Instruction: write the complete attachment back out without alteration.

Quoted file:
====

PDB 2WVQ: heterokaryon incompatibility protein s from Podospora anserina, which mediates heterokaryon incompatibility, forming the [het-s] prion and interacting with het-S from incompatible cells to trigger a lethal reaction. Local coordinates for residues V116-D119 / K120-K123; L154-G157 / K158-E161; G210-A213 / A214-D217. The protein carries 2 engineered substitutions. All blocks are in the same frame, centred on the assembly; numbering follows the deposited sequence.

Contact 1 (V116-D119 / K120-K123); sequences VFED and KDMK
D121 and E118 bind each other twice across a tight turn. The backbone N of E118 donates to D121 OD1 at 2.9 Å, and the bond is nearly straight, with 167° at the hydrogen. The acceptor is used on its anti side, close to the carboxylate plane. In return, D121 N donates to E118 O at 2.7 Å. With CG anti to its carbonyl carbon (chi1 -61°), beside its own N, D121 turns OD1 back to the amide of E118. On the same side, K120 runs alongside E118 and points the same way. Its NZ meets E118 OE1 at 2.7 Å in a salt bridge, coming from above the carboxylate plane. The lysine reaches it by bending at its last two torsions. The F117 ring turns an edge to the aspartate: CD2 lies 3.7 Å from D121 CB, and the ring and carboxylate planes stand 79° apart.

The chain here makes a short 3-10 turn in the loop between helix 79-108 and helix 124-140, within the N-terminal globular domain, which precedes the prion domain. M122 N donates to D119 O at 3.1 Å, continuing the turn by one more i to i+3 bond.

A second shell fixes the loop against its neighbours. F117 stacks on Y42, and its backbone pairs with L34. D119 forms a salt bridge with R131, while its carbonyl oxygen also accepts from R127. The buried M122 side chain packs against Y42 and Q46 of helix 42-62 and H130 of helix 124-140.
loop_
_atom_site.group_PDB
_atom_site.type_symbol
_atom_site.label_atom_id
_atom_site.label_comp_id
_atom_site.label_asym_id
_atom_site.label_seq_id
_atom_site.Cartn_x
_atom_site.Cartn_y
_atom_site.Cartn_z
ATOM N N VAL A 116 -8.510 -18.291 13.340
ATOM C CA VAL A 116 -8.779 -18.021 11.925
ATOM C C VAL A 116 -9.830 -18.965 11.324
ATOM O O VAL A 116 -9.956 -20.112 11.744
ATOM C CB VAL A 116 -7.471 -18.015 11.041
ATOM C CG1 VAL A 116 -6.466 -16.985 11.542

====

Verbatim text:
PDB 2WVQ: heterokaryon incompatibility protein s from Podospora anserina, which mediates heterokaryon incompatibility, forming the [het-s] prion and interacting with het-S from incompatible cells to trigger a lethal reaction. Local coordinates for residues V116-D119 / K120-K123; L154-G157 / K158-E161; G210-A213 / A214-D217. The protein carries 2 engineered substitutions. All blocks are in the same frame, centred on the assembly; numbering follows the deposited sequence.

Contact 1 (V116-D119 / K120-K123); sequences VFED and KDMK
D121 and E118 bind each other twice across a tight turn. The backbone N of E118 donates to D121 OD1 at 2.9 Å, and the bond is nearly straight, with 167° at the hydrogen. The acceptor is used on its anti side, close to the carboxylate plane. In return, D121 N donates to E118 O at 2.7 Å. With CG anti to its carbonyl carbon (chi1 -61°), beside its own N, D121 turns OD1 back to the amide of E118. On the same side, K120 runs alongside E118 and points the same way. Its NZ meets E118 OE1 at 2.7 Å in a salt bridge, coming from above the carboxylate plane. The lysine reaches it by bending at its last two torsions. The F117 ring turns an edge to the aspartate: CD2 lies 3.7 Å from D121 CB, and the ring and carboxylate planes stand 79° apart.

The chain here makes a short 3-10 turn in the loop between helix 79-108 and helix 124-140, within the N-terminal globular domain, which precedes the prion domain. M122 N donates to D119 O at 3.1 Å, continuing the turn by one more i to i+3 bond.

A second shell fixes the loop against its neighbours. F117 stacks on Y42, and its backbone pairs with L34. D119 forms a salt bridge with R131, while its carbonyl oxygen also accepts from R127. The buried M122 side chain packs against Y42 and Q46 of helix 42-62 and H130 of helix 124-140.
loop_
_atom_site.group_PDB
_atom_site.type_symbol
_atom_site.label_atom_id
_atom_site.label_comp_id
_atom_site.label_asym_id
_atom_site.label_seq_id
_atom_site.Cartn_x
_atom_site.Cartn_y
_atom_site.Cartn_z
ATOM N N VAL A 116 -8.510 -18.291 13.340
ATOM C CA VAL A 116 -8.779 -18.021 11.925
ATOM C C VAL A 116 -9.830 -18.965 11.324
ATOM O O VAL A 116 -9.956 -20.112 11.744
ATOM C CB VAL A 116 -7.471 -18.015 11.041
ATOM C CG1 VAL A 116 -6.466 -16.985 11.542